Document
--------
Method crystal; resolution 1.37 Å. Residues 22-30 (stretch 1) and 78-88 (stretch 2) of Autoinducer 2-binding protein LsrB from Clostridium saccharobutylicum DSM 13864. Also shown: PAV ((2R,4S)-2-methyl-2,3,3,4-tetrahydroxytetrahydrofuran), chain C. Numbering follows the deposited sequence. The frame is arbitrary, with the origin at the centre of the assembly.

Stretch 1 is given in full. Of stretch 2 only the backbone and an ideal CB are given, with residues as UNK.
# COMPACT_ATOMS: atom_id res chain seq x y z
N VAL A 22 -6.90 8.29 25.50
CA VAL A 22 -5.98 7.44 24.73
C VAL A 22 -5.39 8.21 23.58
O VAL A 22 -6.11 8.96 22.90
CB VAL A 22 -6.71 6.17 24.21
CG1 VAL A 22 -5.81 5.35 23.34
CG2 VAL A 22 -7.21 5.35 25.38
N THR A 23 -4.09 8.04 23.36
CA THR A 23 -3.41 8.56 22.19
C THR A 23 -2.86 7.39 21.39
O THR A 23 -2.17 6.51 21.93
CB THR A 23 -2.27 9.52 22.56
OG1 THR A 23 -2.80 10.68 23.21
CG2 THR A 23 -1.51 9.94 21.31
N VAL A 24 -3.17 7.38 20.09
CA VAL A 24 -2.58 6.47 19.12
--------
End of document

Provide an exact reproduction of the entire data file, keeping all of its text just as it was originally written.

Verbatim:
Method crystal; resolution 1.37 Å. Residues 22-30 (stretch 1) and 78-88 (stretch 2) of Autoinducer 2-binding protein LsrB from Clostridium saccharobutylicum DSM 13864. Also shown: PAV ((2R,4S)-2-methyl-2,3,3,4-tetrahydroxytetrahydrofuran), chain C. Numbering follows the deposited sequence. The frame is arbitrary, with the origin at the centre of the assembly.

Stretch 1 is given in full. Of stretch 2 only the backbone and an ideal CB are given, with residues as UNK.
# COMPACT_ATOMS: atom_id res chain seq x y z
N VAL A 22 -6.90 8.29 25.50
CA VAL A 22 -5.98 7.44 24.73
C VAL A 22 -5.39 8.21 23.58
O VAL A 22 -6.11 8.96 22.90
CB VAL A 22 -6.71 6.17 24.21
CG1 VAL A 22 -5.81 5.35 23.34
CG2 VAL A 22 -7.21 5.35 25.38
N THR A 23 -4.09 8.04 23.36
CA THR A 23 -3.41 8.56 22.19
C THR A 23 -2.86 7.39 21.39
O THR A 23 -2.17 6.51 21.93
CB THR A 23 -2.27 9.52 22.56
OG1 THR A 23 -2.80 10.68 23.21
CG2 THR A 23 -1.51 9.94 21.31
N VAL A 24 -3.17 7.38 20.09
CA VAL A 24 -2.58 6.47 19.12